It may be strange to think that Sergei Gonchar was once a Washington Capital. After all, the 39-year-old defenseman played for the arch rival Pittsburgh Penguins for four seasons, winning the Stanley Cup in 2009. That means he played against the Capitals in the memorable playoff series that spring. Since then, Gonchar also played for the Ottawa Senators for three seasons and is currently a member of the Dallas Stars.
But Gonchar played the first 10 seasons of his NHL career in Washington, after being selected 14th overall in the first round of the 1992 NHL draft. The Russian native was very productive while with the Capitals.
Gonchar tallied double-digit goals in seven of his nine full seasons in Washington, and was twice a 20-goal scorer. Plus, he was surgical on the power play. Of his 144 regular-season goals with the Capitals, 53 were scored on the man advantage. He still leads the Washington Capitals franchise in power-play goals by a defenseman.
Allan Muir of Sports Illustrated may have best encapsulated Iafrate's mentality as an artillery officer with a frightening reputation:
At 6'-3", 240-pounds, Iafrate was one of the biggest, strongest men ever to play the game and could he lay the hammer down. He knew he scared goalies with his shot, so he loved to move down into the circle before letting it fly to really put the fear into them. He was the favorite to win the inaugural Hardest Shot competition and delivered a 96 MPH blast to earn the title, but it was what he did the next year that sealed his rep as one of the all-time bombers: a 105.2 MPH rocket that stood unchallenged for 16 years.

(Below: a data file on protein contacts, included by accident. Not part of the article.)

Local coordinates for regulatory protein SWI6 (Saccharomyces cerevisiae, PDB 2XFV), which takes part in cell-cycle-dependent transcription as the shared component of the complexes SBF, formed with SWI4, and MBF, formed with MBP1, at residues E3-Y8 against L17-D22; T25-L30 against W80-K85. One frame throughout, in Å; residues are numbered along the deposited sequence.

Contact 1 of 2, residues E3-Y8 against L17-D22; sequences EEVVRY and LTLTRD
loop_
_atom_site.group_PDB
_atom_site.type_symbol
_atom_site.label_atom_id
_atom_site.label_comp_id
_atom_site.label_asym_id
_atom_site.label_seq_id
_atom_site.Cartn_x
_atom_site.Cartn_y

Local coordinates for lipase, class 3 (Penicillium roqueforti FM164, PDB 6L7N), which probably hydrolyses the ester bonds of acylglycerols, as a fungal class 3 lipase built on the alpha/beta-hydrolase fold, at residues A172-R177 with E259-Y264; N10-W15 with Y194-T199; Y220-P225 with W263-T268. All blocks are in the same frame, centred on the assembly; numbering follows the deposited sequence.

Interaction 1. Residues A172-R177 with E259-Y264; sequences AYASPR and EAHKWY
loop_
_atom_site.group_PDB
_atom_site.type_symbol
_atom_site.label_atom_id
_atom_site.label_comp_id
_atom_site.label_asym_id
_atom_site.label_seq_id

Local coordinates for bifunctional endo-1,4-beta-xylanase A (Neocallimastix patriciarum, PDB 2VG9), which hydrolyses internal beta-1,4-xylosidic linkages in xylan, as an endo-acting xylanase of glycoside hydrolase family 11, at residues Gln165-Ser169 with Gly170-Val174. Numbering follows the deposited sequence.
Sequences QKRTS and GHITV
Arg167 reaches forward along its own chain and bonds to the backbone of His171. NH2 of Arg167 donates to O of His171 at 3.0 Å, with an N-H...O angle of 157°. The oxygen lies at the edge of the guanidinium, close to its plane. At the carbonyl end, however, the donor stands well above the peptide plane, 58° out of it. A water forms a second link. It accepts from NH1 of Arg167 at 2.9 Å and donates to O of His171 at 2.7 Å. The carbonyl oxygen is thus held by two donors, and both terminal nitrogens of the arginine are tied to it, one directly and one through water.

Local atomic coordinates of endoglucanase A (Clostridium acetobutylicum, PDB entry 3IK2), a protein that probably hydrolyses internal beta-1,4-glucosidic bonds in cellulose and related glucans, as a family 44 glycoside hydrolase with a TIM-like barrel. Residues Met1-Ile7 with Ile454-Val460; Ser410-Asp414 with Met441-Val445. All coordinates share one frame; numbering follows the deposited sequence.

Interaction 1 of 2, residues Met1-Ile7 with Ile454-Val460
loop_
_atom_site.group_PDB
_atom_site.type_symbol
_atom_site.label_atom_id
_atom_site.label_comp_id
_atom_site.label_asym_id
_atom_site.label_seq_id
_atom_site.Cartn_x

Iafrate used this blue-line bazooka to his advantage. He reached double digits in goals in each of his three full seasons in Washington, maxing out at 25 in 1992-93, a career high. That same season, the Michigander set another career high with 11 power-play goals. For his efforts in 1992-93, Iafrate ranks fourth in goals among the Capitals' single-season leaders for defensemen, and fifth in power-play goals.
Iafrate was no less effective during the postseason. In fact, he more than doubled his goals-per-game average and power-play goals-per-game average in the playoffs. The 1992-93 edition of the Stanley Cup playoffs were again his finest hour, when he scored six goals in the final three games of a six-game series against the New York Islanders. This onslaught included a playoff hat trick in Game 5.
Now, it may be hard to believe that Iafrate is the best scoring defenseman in Capitals history. After all, he only ranks eighth among Washington's regular-season career leaders for defensemen in both goals and power-play goals. And among Capitals postseason defensive leaders, Iafrate only ranks fourth in goals and seventh in power-play goals.
But all that is pretty impressive considering he ranks 22nd among Washington defensemen in career games played. Imagine the number of franchise scoring records Iafrate would own if he played more than three-and-a-half seasons in Washington.
If Iafrate had played longer for the Capitals, we might also have more photographic evidence of that epic comb-over mullet. Savor the little we have.